It's time to start getting pumped up about smacking an asteroid.
NASA is planning to launch its mission within a year, and the Johns Hopkins University Applied Physics Laboratory is helping out. APL released a mission video on Tuesday that shows the thrilling future journey of DART to the Didymos binary asteroid system.
Didymos isn't alone. It has a moonlet named, which is roughly the size of the Great Pyramid of Egypt. The DART mission involves crashing a spacecraft into Dimorphos to affect its orbit around its companion. NASA wants to see if this method could be used to nudge a dangerous asteroid away from a collision course with Earth.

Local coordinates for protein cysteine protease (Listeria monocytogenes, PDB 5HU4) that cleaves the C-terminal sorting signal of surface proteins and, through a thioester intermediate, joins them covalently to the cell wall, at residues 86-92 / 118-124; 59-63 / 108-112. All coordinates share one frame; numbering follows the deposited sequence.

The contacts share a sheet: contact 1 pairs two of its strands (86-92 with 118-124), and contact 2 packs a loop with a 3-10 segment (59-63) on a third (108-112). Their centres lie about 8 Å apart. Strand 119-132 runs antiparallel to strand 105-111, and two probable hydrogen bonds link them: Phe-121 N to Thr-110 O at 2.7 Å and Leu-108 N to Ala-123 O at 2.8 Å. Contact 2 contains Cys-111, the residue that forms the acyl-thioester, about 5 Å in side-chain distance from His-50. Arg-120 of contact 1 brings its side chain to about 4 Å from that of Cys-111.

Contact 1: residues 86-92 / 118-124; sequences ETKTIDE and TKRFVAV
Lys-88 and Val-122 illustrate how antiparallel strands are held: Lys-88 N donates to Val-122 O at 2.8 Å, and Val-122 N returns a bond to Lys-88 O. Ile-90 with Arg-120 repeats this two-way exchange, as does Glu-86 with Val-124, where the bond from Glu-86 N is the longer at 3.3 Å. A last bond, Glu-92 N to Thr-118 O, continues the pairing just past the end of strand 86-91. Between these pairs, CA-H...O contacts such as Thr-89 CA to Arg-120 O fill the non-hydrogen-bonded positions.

The APL video is done in the style of a teaser trailer complete with a soaring soundtrack. It shows key parts of the mission, including the launch, the unrolling of the spacecraft's solar panels and the release of a small CubeSat that will witness the bigger spacecraft's sacrifice as it plows into Dimorphos.
In February, NASA announced it was targeting a secondary launch window for sending DART on its way. That window will last from Nov. 24 to Feb. 15, 2022. on a Falcon 9 rocket.
If DART gets off the ground within that time frame, it should be on track to smack the moonlet in late 2022.